What impact will KSR have on obtaining patents in the future? For one thing, it will be more difficult. In effect, we are "back to the future." The Supreme Court has clearly stated that Graham is the correct standard to be applied when determining obviousness. Accordingly, a broader range of prior art is now applicable to the determination of whether a patent should issue because the less-rigid Graham test has replaced the narrower, more-rigid TSM test. Where the TSM test literally constrained the examiner in the application of prior art, the examiner now will be able to apply prior art that may solve a different problem, but arguably be within the realm of prior art that one of ordinary skill in art should have been aware of and considered in developing the claimed invention. Additionally, common sense will once again be available to the examiner in determining whether to issue a patent in view of the Supreme Court's decision. The examiner will be able to opine on what would be common sense to one of ordinary skill in the art without actually having patents or literature to support that opinion. Moreover, in some circumstances, the examiner will be able to refuse patent protection based upon the argument that one of ordinary skill in the art would find it obvious to try a combination asserted by the examiner (i.e., to experiment).

How will an examiner's refusal be overcome? Refusals will once again be overcome by the standard arguments that were common before the TSM rule. The standard arguments provided by the decision in Graham will once again be the arguments for overcoming obvious rejections by the PTO. For example:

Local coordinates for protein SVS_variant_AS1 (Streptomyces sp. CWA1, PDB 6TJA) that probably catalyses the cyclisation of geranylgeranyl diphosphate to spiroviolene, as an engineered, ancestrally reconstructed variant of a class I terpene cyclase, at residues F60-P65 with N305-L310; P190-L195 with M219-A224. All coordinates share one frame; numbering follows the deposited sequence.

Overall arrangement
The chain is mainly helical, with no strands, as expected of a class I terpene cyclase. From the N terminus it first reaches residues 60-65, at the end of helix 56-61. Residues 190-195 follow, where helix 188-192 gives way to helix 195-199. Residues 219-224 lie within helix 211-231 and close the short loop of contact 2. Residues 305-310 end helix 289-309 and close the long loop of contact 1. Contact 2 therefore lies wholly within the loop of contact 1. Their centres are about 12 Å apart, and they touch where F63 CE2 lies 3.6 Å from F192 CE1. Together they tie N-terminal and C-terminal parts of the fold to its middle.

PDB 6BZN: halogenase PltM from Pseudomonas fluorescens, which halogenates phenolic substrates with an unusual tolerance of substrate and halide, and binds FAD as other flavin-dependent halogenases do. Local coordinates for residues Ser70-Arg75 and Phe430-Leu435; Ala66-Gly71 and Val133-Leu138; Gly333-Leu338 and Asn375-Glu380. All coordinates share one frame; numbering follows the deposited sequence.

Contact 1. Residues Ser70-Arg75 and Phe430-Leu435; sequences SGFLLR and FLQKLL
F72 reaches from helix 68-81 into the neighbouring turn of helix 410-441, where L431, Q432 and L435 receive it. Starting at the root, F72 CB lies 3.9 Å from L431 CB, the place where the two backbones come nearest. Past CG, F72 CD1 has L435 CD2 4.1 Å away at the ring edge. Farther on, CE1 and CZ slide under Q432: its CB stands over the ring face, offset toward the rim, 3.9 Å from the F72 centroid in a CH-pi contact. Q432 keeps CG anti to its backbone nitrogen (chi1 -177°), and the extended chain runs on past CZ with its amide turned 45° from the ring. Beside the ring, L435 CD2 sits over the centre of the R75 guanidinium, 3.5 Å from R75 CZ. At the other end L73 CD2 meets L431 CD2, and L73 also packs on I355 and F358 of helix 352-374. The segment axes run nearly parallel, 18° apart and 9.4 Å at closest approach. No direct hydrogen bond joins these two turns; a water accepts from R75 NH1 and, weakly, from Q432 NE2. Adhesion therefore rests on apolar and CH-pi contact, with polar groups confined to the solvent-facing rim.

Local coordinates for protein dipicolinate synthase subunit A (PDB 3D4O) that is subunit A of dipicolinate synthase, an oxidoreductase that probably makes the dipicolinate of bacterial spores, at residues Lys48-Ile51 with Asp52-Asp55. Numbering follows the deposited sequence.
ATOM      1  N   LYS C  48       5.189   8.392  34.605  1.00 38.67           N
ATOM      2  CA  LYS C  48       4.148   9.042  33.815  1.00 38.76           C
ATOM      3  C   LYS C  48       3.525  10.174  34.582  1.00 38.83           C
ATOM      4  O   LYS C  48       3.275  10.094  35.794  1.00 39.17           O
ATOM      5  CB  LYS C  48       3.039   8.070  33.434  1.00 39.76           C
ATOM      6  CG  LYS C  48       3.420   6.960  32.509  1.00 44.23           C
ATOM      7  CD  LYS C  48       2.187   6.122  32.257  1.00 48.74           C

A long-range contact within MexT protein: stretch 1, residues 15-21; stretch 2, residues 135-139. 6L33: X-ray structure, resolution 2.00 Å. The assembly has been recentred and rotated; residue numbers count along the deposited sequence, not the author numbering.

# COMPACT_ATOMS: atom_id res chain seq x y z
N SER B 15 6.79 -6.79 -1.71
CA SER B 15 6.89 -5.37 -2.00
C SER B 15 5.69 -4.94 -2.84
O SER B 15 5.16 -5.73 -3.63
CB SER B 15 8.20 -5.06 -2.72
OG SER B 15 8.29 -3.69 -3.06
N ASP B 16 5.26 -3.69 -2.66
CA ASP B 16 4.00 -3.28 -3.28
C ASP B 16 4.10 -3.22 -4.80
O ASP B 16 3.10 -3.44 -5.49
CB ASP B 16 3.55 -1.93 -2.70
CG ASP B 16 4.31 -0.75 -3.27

• The combination of prior art asserted by the examiner is hindsight reconstruction.

  • The prior art teaches away from the combination.

  • The invention solves long felt but unresolved needs.

  • The invention is a commercial success.
These are all arguments that Graham and its progeny suggest as the arguments that may overcome a refusal based on obviousness. Overall, it will be more difficult to obtain meaningful patent protection, but patents that are obtained will be stronger and more meaningful to the owner.

Conclusion
The Supreme Court has established that the Graham standard, not the TSM standard, is to be applied in determining whether an invention is obvious. Patents in the future will be tougher to obtain. Existing patents that were obtained under the TSM rule are open to new challenges. Existing patents may well be of questionable validity if the TSM test was used in obtaining the patent because it was the wrong test to use. Further, the presumption of validity may have been weakened if the TSM test was used. Patents that are important to an owner's patent portfolio therefore need to be evaluated in view of the Supreme Court's decision. In some cases, corrective measures will be warranted to obtain reconsideration by the USPTO to strengthen those patents.

In the future, greater care will need to be taken when seeking patent protection. Additional evidence to overcome obviousness rejections by the USPTO may and likely will be required. The pre-TSM arguments will once again be the arguments that are needed to overcome obviousness refusals by the USPTO.
Honaker is a member of Dickinson Wright PLLC at their Bloomfield Hills, Michigan, office. His e-mail is whonaker@dickinsonwright.com.